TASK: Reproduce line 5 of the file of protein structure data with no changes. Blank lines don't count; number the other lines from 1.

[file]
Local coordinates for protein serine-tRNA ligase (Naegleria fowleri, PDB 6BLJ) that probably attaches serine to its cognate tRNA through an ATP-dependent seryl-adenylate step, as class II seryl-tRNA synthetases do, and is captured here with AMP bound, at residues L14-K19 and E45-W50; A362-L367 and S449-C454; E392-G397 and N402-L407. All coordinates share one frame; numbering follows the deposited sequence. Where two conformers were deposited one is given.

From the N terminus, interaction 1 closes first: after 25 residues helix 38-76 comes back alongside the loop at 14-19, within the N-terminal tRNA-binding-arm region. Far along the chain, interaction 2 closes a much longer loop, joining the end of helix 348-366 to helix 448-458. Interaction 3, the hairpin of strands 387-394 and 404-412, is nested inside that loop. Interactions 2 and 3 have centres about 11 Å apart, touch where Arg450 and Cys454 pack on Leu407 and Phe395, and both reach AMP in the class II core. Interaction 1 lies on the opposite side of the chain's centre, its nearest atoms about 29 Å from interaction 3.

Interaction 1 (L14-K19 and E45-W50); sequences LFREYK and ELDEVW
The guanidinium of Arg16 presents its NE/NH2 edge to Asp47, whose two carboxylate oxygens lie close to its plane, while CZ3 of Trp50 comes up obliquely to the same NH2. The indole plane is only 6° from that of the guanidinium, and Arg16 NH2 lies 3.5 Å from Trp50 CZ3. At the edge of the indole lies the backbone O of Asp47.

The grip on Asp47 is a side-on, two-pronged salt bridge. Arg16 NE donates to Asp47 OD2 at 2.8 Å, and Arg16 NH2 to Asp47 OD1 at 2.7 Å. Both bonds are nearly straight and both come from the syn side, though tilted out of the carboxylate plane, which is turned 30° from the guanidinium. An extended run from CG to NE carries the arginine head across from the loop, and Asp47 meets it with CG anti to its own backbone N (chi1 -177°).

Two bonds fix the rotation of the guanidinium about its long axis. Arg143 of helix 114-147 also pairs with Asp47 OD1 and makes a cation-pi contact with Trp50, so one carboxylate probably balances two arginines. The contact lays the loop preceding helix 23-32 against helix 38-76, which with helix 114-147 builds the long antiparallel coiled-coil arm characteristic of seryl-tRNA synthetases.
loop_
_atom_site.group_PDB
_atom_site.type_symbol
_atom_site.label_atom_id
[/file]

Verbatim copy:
The grip on Asp47 is a side-on, two-pronged salt bridge. Arg16 NE donates to Asp47 OD2 at 2.8 Å, and Arg16 NH2 to Asp47 OD1 at 2.7 Å. Both bonds are nearly straight and both come from the syn side, though tilted out of the carboxylate plane, which is turned 30° from the guanidinium. An extended run from CG to NE carries the arginine head across from the loop, and Asp47 meets it with CG anti to its own backbone N (chi1 -177°).